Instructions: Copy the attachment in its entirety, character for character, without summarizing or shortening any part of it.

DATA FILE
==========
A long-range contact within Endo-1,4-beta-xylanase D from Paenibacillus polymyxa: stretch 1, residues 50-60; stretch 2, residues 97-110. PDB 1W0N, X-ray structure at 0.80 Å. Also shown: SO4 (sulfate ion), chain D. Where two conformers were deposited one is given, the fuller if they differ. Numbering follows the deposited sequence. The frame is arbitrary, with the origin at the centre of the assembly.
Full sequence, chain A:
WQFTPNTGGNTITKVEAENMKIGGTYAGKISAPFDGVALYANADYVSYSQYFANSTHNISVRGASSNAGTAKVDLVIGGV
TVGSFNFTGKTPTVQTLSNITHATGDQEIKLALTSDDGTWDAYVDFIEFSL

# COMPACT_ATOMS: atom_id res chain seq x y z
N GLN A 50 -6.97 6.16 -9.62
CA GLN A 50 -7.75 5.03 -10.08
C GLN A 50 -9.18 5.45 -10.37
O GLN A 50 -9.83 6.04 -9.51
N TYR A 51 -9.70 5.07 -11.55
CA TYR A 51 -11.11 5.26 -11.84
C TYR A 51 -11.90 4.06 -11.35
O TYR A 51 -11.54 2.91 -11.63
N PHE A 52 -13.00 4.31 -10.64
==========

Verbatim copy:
A long-range contact within Endo-1,4-beta-xylanase D from Paenibacillus polymyxa: stretch 1, residues 50-60; stretch 2, residues 97-110. PDB 1W0N, X-ray structure at 0.80 Å. Also shown: SO4 (sulfate ion), chain D. Where two conformers were deposited one is given, the fuller if they differ. Numbering follows the deposited sequence. The frame is arbitrary, with the origin at the centre of the assembly.
Full sequence, chain A:
WQFTPNTGGNTITKVEAENMKIGGTYAGKISAPFDGVALYANADYVSYSQYFANSTHNISVRGASSNAGTAKVDLVIGGV
TVGSFNFTGKTPTVQTLSNITHATGDQEIKLALTSDDGTWDAYVDFIEFSL

# COMPACT_ATOMS: atom_id res chain seq x y z
N GLN A 50 -6.97 6.16 -9.62
CA GLN A 50 -7.75 5.03 -10.08
C GLN A 50 -9.18 5.45 -10.37
O GLN A 50 -9.83 6.04 -9.51
N TYR A 51 -9.70 5.07 -11.55
CA TYR A 51 -11.11 5.26 -11.84
C TYR A 51 -11.90 4.06 -11.35
O TYR A 51 -11.54 2.91 -11.63
N PHE A 52 -13.00 4.31 -10.64